3. The Alternative Minimum Tax (AMT) would be repealed. New York is home to 483,900 AMT filers, second only to California. Their AMT comes to an average of $9,081. The AMT—under which state and local tax deductions are already disallowed—originated in the late 1960s as a way to prevent the very rich from avoiding taxes, but over the past 20 years has become a tax that applies mainly to an affluent band of low- to mid-six-figure households. Roughly 22 percent of New York’s AMT filers earned $100,000 and $200,000; the lion’s share of the rest earned between $200,000 and $500,000.

The comptroller’s report focuses on the fact that New Yorkers have higher average itemized deductions, mainly because those deductions include higher average state and local taxes. On a statewide basis, taxpayers earning less than $100,000 claim average deductions just above $20,000, well below the $25,200 proposed standard deduction. For those in the $100,000 to $200,000 bracket, the average itemized deduction is just above $27,000. Unsurprisingly, average itemized deductions are much higher at higher income levels—averaging $688,805 in the $1 million-and-up bracket. In general, average itemized deductions are much higher in all income brackets downstate.

But, as noted, the deduction is only one of several significant changes in the Trump outline. The reduction in the number of tax brackets also will have a significant bearing on taxes paid by middle-class families.

Most downstate homeowners have income placing them in the 25 percent marginal bracket, which covers taxable incomes (net of deductions) between $75,900 and $153,100 for married-joint filers. To illustrate, imagine a not-untypical Long Island couple—call them Mr. and Mrs. Smith—with adjusted gross income of $160,000 and itemized deductions of $32,000. Trump’s change in deductions alone would raise the Smiths’ federal tax by $1,650 (i.e., 25 percent of the $6,600 difference between $32,000 and the proposed higher standard deduction).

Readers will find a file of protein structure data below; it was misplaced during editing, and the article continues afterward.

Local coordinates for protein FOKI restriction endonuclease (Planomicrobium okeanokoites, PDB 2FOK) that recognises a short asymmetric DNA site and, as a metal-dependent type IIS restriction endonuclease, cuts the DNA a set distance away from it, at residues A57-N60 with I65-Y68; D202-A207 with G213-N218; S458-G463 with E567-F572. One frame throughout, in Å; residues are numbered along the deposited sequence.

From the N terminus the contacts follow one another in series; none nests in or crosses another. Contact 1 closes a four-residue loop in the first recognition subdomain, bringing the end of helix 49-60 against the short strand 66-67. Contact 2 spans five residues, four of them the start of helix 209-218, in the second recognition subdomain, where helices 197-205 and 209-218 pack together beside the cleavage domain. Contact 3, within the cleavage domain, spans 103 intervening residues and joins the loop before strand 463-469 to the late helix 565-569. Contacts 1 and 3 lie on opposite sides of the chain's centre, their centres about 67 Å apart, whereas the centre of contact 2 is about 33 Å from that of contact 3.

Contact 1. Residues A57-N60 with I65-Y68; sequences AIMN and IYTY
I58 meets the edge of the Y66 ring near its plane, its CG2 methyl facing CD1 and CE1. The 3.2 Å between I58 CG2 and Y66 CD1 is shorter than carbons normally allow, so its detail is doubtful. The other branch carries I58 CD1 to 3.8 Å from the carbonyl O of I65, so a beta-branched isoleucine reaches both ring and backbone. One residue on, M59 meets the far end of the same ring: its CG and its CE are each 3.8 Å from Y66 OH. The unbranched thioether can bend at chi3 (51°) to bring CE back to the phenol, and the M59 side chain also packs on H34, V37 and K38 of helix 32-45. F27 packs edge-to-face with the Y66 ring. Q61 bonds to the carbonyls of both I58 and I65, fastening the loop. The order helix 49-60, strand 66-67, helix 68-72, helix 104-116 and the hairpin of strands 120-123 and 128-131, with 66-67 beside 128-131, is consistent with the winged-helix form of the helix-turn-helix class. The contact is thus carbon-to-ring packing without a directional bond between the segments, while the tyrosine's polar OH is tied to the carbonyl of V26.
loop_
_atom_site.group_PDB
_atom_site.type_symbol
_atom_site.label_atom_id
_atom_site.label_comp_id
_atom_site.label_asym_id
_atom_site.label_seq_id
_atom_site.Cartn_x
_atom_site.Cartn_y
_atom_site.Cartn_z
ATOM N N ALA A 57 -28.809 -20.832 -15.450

However, as noted, Trump is also proposing to collapse seven federal income tax brackets into three. With the 15 percent bracket slated to disappear, if the top of the current 10 percent bracket is extended all the way to the bottom of the 25 percent bracket, the Smiths will still manage to save about $1,000. That’s because a big chunk of the first $75,900 of their income will be taxed at a rate that is one-third lower, cutting their tax bill by $2,862 before deducting the net cost of the SALT repeal.

Because details of Trump’s plan are so sketchy, it’s unclear where the tax bracket thresholds will be set. But to deliver on their widely touted promise of a tax cut for the middle class, Trump and congressional Republicans will need to peg the new bracket thresholds at income ranges that drive bigger savings for the same segment of New York’s six-figure middle class that has the most to lose in a SALT deduction repeal. And as DiNapoli’s report acknowledged in passing, additional savings will be generated for the sizable number of New York households, mainly in the $200,000 to $500,000 range, who are now subject to the AMT, which Trump and Congress want to repeal.

Wild cards for the wealthy

New York’s wealthiest taxpayers would stand to gain from two elements of Trump’s tax program, in particular.